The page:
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  • Writer's pictureDr. Thomas Bailey, MD

Don't Ignore These Early Warning Signs of a Heart Attack

Recognizing the early warning signs of a heart attack can be crucial for seeking prompt medical attention and potentially saving lives. While heart attacks can vary in severity and presentation, there are common symptoms that people should be aware of. Here are some of the early warning signs to watch out for:

  1. Chest Discomfort: The most common symptom of a heart attack is chest pain or discomfort. This can feel like pressure, tightness, fullness, or a squeezing sensation in the center of the chest that lasts for more than a few minutes or goes away and comes back.

  2. Upper Body Discomfort: Pain or discomfort may also be felt in one or both arms, the back, neck, jaw, or stomach. This can occur with or without chest discomfort and may come and go.

  3. Shortness of Breath: Feeling breathless or having difficulty breathing can be a sign of a heart attack, especially when it occurs along with chest discomfort or exertion.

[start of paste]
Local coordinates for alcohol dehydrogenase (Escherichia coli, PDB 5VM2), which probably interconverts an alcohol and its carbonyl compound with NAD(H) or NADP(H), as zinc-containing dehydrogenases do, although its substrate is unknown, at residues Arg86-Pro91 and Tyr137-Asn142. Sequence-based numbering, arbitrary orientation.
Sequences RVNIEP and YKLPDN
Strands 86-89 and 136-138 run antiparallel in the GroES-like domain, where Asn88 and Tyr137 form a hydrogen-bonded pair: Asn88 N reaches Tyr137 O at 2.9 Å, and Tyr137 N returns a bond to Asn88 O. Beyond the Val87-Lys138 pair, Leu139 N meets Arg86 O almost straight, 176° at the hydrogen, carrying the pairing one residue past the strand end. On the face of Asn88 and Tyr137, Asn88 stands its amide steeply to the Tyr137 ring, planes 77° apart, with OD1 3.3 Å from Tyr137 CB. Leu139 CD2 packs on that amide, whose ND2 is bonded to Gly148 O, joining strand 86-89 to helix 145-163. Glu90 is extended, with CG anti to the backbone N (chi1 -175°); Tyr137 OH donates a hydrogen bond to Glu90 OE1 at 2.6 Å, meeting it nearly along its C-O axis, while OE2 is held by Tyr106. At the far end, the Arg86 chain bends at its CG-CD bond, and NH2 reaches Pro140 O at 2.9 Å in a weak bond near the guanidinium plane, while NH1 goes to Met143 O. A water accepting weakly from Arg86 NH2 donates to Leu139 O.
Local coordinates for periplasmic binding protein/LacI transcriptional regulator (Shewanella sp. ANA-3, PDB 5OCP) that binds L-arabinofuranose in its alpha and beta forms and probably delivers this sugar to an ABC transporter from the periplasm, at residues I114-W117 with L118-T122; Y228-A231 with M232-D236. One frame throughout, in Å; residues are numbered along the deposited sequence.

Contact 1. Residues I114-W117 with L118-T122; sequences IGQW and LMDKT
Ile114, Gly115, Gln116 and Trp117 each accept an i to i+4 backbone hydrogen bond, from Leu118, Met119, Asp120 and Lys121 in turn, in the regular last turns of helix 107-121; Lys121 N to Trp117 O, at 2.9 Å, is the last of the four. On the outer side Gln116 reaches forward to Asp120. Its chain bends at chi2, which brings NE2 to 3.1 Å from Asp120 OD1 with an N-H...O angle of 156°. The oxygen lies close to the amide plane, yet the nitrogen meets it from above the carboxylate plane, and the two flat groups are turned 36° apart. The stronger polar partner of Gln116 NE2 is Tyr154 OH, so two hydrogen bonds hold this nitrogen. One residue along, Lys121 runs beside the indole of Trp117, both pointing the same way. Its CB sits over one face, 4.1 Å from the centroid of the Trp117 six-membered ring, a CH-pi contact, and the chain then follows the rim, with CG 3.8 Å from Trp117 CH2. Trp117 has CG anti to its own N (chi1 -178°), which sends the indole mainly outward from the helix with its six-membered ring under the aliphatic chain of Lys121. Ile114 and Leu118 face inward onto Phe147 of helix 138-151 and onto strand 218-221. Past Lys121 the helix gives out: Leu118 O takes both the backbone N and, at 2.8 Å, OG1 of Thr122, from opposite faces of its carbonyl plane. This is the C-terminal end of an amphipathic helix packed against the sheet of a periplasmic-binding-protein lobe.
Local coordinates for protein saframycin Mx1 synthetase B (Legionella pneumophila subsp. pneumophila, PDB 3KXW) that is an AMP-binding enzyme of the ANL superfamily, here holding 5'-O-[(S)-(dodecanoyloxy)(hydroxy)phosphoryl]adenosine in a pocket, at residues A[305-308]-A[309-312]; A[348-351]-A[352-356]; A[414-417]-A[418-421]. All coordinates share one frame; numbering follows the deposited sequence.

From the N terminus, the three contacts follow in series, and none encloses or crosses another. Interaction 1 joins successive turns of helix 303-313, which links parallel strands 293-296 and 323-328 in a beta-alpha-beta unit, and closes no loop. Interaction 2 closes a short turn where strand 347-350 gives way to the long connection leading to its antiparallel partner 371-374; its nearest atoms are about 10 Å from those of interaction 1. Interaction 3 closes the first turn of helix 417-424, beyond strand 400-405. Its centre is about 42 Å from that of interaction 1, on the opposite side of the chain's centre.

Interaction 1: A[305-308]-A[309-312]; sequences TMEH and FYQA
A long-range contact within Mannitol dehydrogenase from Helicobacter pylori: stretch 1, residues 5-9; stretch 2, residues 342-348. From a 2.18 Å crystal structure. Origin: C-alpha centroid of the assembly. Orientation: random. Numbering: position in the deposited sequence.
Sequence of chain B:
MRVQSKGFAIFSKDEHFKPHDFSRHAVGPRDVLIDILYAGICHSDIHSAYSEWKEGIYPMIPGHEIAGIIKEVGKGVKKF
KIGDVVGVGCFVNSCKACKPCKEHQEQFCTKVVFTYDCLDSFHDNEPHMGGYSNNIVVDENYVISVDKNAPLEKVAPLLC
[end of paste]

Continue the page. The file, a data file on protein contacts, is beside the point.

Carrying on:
4. Nausea, Indigestion, or Heartburn: Some people may experience gastrointestinal symptoms such as nausea, indigestion, or heartburn during a heart attack. These symptoms are more common in women.

  5. Fatigue: Unexplained fatigue or a feeling of being unusually tired can be a warning sign of a heart attack, especially in women.

  6. Sweating: Cold sweats, clammy skin, or a feeling of lightheadedness can occur during a heart attack, even without chest pain.

  7. Dizziness or Lightheadedness: Feeling dizzy or lightheaded, especially when standing up suddenly, can be a symptom of a heart attack.

It's important to note that not everyone experiences the same symptoms, and some people may have a heart attack without any warning signs.


Additionally, symptoms can vary between men and women, with women more likely to experience atypical symptoms such as shortness of breath, nausea, or back or jaw pain.

If you or someone you know experiences any of these symptoms, it's important to seek medical help immediately.


Acting quickly can help minimize damage to the heart and improve the chances of a full recovery. Calling emergency services (such as 911 in the United States) is the best course of action if you suspect a heart attack.

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